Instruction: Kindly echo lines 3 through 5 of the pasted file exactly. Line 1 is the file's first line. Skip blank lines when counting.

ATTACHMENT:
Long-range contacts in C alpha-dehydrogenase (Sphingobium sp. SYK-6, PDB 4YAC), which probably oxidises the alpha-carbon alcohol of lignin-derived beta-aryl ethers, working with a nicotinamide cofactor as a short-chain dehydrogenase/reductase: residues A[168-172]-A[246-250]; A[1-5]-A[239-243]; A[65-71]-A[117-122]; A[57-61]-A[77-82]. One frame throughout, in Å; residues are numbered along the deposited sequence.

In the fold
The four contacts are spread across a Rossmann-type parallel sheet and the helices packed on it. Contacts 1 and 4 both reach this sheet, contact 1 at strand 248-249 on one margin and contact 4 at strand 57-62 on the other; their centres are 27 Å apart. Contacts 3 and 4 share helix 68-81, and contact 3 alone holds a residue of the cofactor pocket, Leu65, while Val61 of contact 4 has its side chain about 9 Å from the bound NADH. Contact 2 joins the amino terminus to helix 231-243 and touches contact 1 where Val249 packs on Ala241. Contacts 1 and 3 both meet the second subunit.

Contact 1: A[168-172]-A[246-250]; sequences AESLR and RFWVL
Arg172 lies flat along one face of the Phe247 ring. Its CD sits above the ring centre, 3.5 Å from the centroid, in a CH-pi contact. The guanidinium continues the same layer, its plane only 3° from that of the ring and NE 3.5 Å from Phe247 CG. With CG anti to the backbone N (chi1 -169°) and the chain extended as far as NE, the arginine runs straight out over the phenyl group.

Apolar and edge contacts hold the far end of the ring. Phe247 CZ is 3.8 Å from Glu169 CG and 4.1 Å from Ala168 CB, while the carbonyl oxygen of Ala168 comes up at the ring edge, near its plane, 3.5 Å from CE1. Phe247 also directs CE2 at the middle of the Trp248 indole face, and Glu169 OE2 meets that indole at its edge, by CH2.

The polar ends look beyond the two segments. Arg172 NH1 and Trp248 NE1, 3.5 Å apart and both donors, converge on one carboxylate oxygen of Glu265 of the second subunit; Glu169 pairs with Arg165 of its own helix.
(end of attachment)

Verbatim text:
The four contacts are spread across a Rossmann-type parallel sheet and the helices packed on it. Contacts 1 and 4 both reach this sheet, contact 1 at strand 248-249 on one margin and contact 4 at strand 57-62 on the other; their centres are 27 Å apart. Contacts 3 and 4 share helix 68-81, and contact 3 alone holds a residue of the cofactor pocket, Leu65, while Val61 of contact 4 has its side chain about 9 Å from the bound NADH. Contact 2 joins the amino terminus to helix 231-243 and touches contact 1 where Val249 packs on Ala241. Contacts 1 and 3 both meet the second subunit.

Contact 1: A[168-172]-A[246-250]; sequences AESLR and RFWVL
Arg172 lies flat along one face of the Phe247 ring. Its CD sits above the ring centre, 3.5 Å from the centroid, in a CH-pi contact. The guanidinium continues the same layer, its plane only 3° from that of the ring and NE 3.5 Å from Phe247 CG. With CG anti to the backbone N (chi1 -169°) and the chain extended as far as NE, the arginine runs straight out over the phenyl group.